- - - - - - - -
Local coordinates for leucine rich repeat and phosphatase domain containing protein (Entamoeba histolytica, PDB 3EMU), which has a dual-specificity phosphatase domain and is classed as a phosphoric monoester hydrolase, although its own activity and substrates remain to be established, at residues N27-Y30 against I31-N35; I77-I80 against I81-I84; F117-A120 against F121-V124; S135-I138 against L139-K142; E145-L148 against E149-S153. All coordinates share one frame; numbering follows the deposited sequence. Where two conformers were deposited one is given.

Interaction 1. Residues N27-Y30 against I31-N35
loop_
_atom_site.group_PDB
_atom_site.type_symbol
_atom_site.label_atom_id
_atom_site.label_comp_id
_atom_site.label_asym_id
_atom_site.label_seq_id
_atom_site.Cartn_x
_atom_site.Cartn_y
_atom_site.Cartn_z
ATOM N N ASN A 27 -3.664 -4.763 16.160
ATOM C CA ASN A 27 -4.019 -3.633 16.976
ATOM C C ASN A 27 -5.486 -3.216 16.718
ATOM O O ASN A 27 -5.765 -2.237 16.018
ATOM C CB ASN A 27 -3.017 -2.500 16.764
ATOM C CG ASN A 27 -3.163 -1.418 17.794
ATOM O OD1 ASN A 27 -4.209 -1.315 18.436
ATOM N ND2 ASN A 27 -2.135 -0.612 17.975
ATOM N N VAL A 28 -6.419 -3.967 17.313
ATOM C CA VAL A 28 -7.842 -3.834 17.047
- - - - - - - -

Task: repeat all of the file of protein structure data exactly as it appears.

Local coordinates for leucine rich repeat and phosphatase domain containing protein (Entamoeba histolytica, PDB 3EMU), which has a dual-specificity phosphatase domain and is classed as a phosphoric monoester hydrolase, although its own activity and substrates remain to be established, at residues N27-Y30 against I31-N35; I77-I80 against I81-I84; F117-A120 against F121-V124; S135-I138 against L139-K142; E145-L148 against E149-S153. All coordinates share one frame; numbering follows the deposited sequence. Where two conformers were deposited one is given.

Interaction 1. Residues N27-Y30 against I31-N35
loop_
_atom_site.group_PDB
_atom_site.type_symbol
_atom_site.label_atom_id
_atom_site.label_comp_id
_atom_site.label_asym_id
_atom_site.label_seq_id
_atom_site.Cartn_x
_atom_site.Cartn_y
_atom_site.Cartn_z
ATOM N N ASN A 27 -3.664 -4.763 16.160
ATOM C CA ASN A 27 -4.019 -3.633 16.976
ATOM C C ASN A 27 -5.486 -3.216 16.718
ATOM O O ASN A 27 -5.765 -2.237 16.018
ATOM C CB ASN A 27 -3.017 -2.500 16.764
ATOM C CG ASN A 27 -3.163 -1.418 17.794
ATOM O OD1 ASN A 27 -4.209 -1.315 18.436
ATOM N ND2 ASN A 27 -2.135 -0.612 17.975
ATOM N N VAL A 28 -6.419 -3.967 17.313
ATOM C CA VAL A 28 -7.842 -3.834 17.047